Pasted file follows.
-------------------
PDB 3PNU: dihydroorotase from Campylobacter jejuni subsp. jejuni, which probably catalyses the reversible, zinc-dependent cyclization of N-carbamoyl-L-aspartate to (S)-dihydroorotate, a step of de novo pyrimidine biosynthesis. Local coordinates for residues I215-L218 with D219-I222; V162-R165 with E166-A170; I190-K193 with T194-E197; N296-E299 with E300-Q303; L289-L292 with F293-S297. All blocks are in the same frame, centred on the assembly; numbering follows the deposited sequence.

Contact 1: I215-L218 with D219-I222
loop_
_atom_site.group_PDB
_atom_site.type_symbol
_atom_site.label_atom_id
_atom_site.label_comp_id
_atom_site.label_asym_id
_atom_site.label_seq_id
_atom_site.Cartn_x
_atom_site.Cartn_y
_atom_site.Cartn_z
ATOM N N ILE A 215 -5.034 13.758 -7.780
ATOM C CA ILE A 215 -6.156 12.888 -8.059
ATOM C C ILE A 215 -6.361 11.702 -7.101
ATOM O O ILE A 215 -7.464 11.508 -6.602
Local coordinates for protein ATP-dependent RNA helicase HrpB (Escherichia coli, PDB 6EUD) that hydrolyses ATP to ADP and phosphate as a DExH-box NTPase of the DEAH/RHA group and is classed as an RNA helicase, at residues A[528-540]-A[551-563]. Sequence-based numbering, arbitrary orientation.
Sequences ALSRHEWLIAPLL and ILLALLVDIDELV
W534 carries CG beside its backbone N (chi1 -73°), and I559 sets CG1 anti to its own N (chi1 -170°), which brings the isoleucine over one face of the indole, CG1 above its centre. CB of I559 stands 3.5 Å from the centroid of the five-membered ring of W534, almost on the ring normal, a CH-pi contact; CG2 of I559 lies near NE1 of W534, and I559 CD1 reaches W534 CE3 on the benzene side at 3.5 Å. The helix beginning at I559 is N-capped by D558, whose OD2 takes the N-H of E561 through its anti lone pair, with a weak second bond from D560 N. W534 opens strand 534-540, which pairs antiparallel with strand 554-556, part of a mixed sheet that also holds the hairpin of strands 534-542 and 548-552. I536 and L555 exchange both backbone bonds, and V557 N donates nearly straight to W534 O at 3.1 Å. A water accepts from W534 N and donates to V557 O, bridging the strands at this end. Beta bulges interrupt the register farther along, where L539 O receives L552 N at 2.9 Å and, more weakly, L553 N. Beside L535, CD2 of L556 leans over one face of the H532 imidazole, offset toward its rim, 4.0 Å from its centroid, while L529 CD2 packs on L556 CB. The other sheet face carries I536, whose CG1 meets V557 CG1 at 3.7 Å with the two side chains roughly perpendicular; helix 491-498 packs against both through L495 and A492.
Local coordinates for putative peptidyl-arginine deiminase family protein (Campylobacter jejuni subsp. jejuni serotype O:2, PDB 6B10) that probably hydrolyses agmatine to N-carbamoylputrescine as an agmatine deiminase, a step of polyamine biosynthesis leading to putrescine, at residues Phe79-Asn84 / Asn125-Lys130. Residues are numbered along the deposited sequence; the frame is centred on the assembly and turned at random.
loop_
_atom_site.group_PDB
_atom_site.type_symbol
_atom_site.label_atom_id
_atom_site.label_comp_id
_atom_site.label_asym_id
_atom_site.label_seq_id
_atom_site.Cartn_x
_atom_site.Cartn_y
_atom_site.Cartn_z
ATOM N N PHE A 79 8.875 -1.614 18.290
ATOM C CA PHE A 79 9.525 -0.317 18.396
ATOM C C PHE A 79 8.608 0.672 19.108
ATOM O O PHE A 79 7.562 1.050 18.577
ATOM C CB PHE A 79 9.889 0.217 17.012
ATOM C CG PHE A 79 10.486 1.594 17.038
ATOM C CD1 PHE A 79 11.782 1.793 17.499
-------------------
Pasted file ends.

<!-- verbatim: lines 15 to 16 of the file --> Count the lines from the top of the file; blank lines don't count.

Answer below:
ATOM C C ILE A 215 -6.361 11.702 -7.101
ATOM O O ILE A 215 -7.464 11.508 -6.602